Congested Commutes In Harrisburg, York, Lancaster? National Group Ranks Them

Sitting in traffic is not unusual for commuters in the Harrisburg, York and Lancaster areas.  The stop-and-go of the rush hour wears on cars, nerves and wallets.

TRIP, a Washington, D.C., based national transportation organization, has pinpointed 14 corridors costing area commuters a total of $472 million each year or about $2,000 annually per driver depending on which route they take.

The report released Thursday points to these trouble zones for commuters:

  1. Rohrerstown Road from Wabank Road to State Street in Lancaster.  On this corridor, the average rush hour driver spends 108 hours, 46 additional gallons of gas, and $1,995 annually or $38 weekly.

Read more:  http://www.pennlive.com/midstate/index.ssf/2013/06/national_group_pinpoints_worst.html#incart_m-rpt-2

Traffic Clogs And Their Costs, Spot By Spot, Around Berks County

Map of Pennsylvania highlighting Berks County

Map of Pennsylvania highlighting Berks County (Photo credit: Wikipedia)

Sitting in Berks County traffic can cost you, but how much depends on which jam you’re stuck in.

The authors of a study released last month that found congestion in the Reading and Lehigh Valley areas costs drivers an average of $420 a year released more details Thursday, breaking down which roads were the most costly.

The study was compiled by TRIP, a Washington think tank funded by the transportation industry.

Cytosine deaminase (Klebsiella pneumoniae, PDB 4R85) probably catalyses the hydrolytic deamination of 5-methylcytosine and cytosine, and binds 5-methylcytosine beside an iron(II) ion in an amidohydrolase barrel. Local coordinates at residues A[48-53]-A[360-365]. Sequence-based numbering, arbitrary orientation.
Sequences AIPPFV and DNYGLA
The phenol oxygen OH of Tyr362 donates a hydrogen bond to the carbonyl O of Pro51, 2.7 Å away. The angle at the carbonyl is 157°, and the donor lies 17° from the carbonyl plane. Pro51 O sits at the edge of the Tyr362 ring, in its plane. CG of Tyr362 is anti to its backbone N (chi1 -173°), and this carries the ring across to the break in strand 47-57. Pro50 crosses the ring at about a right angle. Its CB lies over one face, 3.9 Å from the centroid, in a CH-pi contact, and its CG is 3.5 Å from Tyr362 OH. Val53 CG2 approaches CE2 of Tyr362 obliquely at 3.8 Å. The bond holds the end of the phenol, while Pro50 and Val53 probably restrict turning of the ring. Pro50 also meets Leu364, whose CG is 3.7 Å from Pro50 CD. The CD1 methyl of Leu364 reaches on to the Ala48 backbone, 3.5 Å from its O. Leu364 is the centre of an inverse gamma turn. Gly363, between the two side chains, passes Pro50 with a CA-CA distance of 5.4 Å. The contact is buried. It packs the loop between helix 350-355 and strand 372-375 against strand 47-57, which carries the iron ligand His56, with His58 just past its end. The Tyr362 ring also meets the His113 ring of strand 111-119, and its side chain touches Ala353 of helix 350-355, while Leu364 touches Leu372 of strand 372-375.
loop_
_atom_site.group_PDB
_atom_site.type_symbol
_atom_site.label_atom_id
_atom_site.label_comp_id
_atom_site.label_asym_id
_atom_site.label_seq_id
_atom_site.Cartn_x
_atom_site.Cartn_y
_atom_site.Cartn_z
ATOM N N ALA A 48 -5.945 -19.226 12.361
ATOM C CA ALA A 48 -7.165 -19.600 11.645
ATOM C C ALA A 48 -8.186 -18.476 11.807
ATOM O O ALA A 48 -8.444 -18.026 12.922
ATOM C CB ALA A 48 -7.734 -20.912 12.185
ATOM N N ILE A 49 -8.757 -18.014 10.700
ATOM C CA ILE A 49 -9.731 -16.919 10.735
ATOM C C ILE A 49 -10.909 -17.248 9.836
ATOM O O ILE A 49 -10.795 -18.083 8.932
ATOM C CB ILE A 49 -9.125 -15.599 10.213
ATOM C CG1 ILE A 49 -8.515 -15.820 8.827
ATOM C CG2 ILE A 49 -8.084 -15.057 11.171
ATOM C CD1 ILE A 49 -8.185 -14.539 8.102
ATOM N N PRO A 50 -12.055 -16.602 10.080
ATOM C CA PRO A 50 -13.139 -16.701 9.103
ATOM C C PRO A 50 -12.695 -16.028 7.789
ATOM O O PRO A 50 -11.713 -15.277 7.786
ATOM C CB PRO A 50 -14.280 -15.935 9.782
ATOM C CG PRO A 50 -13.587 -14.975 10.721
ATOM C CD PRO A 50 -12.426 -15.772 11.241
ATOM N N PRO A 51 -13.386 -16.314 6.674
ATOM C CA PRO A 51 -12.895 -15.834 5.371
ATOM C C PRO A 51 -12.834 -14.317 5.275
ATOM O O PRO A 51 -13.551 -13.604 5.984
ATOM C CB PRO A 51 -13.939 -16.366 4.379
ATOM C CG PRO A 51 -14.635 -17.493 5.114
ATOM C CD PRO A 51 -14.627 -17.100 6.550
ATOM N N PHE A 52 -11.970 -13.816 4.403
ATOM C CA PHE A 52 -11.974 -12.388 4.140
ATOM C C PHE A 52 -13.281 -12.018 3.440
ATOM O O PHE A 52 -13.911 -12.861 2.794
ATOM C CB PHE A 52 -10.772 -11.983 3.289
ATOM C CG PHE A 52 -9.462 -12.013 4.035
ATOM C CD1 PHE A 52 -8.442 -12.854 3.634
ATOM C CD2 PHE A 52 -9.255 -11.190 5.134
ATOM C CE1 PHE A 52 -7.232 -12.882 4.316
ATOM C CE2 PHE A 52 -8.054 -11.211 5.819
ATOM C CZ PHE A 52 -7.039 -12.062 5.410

1. Route 422: Between Morwood and Woodside avenues in West Lawn.

Gas (gallons): 19
Time: 45
Cost: $829
Proposed fixes: Intersection, signal upgrades; parallel connector street.

Read more:  http://readingeagle.com/article.aspx?id=486340

The 13 Worst Commutes Around Philadelphia

Map of Pennsylvania highlighting Montgomery County

Map of Pennsylvania highlighting Montgomery County (Photo credit: Wikipedia)

Editor’s note:  The only thing I would add is that I might start this at Royersford or Collegeville.  However, I don’t miss that drive after doing it for almost 20 years!

Commuters who drive on Interstate 676 between I-95 and I-76 or on state Route 611 between the Pennsylvania Turnpike and I-95 during rush hour spend 125 hours a year sitting in traffic.

Those are the worst commutes in the region, according to a new report from TRIP, a transportation research group backed by advocates for highway improvements.